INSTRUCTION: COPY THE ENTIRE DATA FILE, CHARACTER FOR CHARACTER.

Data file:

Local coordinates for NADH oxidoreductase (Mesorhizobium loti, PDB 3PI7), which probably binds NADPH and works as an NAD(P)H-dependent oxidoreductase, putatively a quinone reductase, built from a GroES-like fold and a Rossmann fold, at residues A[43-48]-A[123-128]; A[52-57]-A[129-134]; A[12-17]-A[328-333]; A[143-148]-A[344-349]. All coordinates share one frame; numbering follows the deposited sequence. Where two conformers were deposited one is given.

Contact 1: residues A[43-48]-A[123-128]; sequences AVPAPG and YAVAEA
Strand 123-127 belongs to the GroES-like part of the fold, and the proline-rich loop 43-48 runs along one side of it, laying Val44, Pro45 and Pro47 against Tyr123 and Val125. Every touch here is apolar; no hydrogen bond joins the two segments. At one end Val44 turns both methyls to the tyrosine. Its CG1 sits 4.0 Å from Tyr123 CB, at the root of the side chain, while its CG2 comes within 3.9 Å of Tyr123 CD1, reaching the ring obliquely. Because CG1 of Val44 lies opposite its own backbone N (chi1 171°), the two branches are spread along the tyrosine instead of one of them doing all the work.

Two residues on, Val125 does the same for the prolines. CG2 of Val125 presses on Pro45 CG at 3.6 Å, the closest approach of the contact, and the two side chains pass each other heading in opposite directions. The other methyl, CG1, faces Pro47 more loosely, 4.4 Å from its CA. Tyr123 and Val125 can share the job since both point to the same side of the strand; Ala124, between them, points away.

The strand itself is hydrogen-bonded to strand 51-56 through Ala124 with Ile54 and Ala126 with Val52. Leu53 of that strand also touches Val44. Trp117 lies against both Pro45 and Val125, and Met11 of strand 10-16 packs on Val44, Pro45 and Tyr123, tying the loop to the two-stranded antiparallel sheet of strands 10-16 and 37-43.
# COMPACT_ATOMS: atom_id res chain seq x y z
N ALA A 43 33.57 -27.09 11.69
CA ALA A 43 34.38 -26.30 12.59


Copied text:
Local coordinates for NADH oxidoreductase (Mesorhizobium loti, PDB 3PI7), which probably binds NADPH and works as an NAD(P)H-dependent oxidoreductase, putatively a quinone reductase, built from a GroES-like fold and a Rossmann fold, at residues A[43-48]-A[123-128]; A[52-57]-A[129-134]; A[12-17]-A[328-333]; A[143-148]-A[344-349]. All coordinates share one frame; numbering follows the deposited sequence. Where two conformers were deposited one is given.

Contact 1: residues A[43-48]-A[123-128]; sequences AVPAPG and YAVAEA
Strand 123-127 belongs to the GroES-like part of the fold, and the proline-rich loop 43-48 runs along one side of it, laying Val44, Pro45 and Pro47 against Tyr123 and Val125. Every touch here is apolar; no hydrogen bond joins the two segments. At one end Val44 turns both methyls to the tyrosine. Its CG1 sits 4.0 Å from Tyr123 CB, at the root of the side chain, while its CG2 comes within 3.9 Å of Tyr123 CD1, reaching the ring obliquely. Because CG1 of Val44 lies opposite its own backbone N (chi1 171°), the two branches are spread along the tyrosine instead of one of them doing all the work.

Two residues on, Val125 does the same for the prolines. CG2 of Val125 presses on Pro45 CG at 3.6 Å, the closest approach of the contact, and the two side chains pass each other heading in opposite directions. The other methyl, CG1, faces Pro47 more loosely, 4.4 Å from its CA. Tyr123 and Val125 can share the job since both point to the same side of the strand; Ala124, between them, points away.

The strand itself is hydrogen-bonded to strand 51-56 through Ala124 with Ile54 and Ala126 with Val52. Leu53 of that strand also touches Val44. Trp117 lies against both Pro45 and Val125, and Met11 of strand 10-16 packs on Val44, Pro45 and Tyr123, tying the loop to the two-stranded antiparallel sheet of strands 10-16 and 37-43.
# COMPACT_ATOMS: atom_id res chain seq x y z
N ALA A 43 33.57 -27.09 11.69
CA ALA A 43 34.38 -26.30 12.59